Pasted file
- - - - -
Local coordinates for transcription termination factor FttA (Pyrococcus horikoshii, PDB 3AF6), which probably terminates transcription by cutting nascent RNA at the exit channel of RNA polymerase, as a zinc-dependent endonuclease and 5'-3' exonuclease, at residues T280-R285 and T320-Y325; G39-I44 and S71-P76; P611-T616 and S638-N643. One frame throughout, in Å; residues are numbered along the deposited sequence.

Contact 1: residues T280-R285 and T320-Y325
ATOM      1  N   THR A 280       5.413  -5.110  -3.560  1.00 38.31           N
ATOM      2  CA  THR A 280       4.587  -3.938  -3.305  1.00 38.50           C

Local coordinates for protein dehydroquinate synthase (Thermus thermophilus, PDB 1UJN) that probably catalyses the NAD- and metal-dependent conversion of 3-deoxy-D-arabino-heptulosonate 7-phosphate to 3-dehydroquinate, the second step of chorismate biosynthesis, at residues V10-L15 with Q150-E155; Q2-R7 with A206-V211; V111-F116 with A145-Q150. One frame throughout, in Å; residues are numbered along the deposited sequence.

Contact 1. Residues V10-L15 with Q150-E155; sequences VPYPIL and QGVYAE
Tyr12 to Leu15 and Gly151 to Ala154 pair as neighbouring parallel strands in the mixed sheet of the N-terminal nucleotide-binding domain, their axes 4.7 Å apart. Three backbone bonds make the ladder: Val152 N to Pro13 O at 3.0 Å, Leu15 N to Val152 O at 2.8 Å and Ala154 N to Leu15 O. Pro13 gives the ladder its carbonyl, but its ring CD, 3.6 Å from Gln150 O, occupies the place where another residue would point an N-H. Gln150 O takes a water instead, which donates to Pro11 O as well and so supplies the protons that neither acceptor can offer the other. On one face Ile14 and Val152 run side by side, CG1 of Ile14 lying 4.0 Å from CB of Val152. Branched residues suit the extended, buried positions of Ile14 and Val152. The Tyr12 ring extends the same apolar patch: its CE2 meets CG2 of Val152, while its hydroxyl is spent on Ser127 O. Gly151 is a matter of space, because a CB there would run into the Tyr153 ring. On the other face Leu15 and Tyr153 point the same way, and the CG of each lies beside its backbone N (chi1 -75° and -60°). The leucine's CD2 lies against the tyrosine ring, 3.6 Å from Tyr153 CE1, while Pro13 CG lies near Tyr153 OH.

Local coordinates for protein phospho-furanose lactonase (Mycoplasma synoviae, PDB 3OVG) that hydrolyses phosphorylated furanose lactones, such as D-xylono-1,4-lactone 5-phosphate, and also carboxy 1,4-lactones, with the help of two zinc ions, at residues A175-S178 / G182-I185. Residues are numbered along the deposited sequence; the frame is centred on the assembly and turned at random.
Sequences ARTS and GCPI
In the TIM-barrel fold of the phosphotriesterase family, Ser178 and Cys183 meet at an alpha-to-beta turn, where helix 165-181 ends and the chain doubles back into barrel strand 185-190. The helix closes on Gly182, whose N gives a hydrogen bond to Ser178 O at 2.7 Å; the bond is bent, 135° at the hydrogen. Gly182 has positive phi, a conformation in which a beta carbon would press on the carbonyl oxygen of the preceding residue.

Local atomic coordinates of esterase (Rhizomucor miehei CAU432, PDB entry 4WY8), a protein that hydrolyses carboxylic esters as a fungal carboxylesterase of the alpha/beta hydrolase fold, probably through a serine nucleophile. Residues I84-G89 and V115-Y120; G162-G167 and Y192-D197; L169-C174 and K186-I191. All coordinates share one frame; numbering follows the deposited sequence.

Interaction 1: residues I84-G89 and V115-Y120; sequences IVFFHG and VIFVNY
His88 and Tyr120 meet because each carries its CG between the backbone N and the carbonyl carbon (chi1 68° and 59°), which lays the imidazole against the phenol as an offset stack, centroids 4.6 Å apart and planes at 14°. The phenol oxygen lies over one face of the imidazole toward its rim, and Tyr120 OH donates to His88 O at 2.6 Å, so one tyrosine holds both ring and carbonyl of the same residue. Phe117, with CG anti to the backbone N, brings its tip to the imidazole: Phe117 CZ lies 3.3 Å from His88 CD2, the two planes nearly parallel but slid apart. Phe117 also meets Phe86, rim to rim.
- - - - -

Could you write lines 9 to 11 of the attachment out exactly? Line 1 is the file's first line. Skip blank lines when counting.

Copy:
Sequences ARTS and GCPI
In the TIM-barrel fold of the phosphotriesterase family, Ser178 and Cys183 meet at an alpha-to-beta turn, where helix 165-181 ends and the chain doubles back into barrel strand 185-190. The helix closes on Gly182, whose N gives a hydrogen bond to Ser178 O at 2.7 Å; the bond is bent, 135° at the hydrogen. Gly182 has positive phi, a conformation in which a beta carbon would press on the carbonyl oxygen of the preceding residue.

Local atomic coordinates of esterase (Rhizomucor miehei CAU432, PDB entry 4WY8), a protein that hydrolyses carboxylic esters as a fungal carboxylesterase of the alpha/beta hydrolase fold, probably through a serine nucleophile. Residues I84-G89 and V115-Y120; G162-G167 and Y192-D197; L169-C174 and K186-I191. All coordinates share one frame; numbering follows the deposited sequence.